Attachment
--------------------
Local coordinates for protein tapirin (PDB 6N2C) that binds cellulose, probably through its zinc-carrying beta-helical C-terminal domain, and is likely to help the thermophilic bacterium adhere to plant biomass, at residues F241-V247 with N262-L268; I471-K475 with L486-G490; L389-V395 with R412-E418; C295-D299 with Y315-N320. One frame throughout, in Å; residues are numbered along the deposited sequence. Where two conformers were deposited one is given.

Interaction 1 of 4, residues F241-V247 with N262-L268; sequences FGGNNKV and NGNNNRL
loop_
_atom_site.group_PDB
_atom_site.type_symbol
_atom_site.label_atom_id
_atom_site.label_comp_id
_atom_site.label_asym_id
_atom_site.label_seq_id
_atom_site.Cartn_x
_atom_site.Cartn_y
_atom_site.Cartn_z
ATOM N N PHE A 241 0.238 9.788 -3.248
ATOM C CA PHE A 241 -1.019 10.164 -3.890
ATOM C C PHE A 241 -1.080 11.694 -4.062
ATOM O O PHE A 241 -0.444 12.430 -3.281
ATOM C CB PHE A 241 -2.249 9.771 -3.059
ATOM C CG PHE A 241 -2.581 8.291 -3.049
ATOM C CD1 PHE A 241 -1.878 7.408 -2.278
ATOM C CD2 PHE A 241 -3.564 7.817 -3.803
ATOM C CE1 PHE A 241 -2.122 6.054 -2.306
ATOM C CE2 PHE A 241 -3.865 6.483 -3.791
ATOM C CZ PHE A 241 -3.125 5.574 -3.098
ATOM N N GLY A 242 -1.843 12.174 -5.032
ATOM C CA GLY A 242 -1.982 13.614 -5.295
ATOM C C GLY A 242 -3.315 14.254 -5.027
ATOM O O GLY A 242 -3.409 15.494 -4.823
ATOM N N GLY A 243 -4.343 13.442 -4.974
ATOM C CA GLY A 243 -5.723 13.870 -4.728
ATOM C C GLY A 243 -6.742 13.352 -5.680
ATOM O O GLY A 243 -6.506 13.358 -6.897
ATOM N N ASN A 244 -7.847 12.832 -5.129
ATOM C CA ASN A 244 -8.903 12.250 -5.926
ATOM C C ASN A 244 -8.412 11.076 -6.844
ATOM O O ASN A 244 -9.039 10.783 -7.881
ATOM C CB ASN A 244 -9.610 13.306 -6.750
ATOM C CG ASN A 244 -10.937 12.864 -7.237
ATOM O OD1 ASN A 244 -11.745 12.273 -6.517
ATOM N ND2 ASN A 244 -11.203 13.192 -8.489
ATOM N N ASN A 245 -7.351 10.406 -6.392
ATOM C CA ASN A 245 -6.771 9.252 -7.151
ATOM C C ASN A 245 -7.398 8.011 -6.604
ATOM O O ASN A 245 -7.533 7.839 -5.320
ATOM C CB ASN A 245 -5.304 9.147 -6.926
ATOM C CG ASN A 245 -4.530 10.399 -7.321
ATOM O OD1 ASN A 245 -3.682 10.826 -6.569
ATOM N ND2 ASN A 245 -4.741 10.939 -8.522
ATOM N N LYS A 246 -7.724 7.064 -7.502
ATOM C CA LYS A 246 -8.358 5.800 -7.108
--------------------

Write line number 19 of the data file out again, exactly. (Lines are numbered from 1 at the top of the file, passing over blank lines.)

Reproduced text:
ATOM C CD1 PHE A 241 -1.878 7.408 -2.278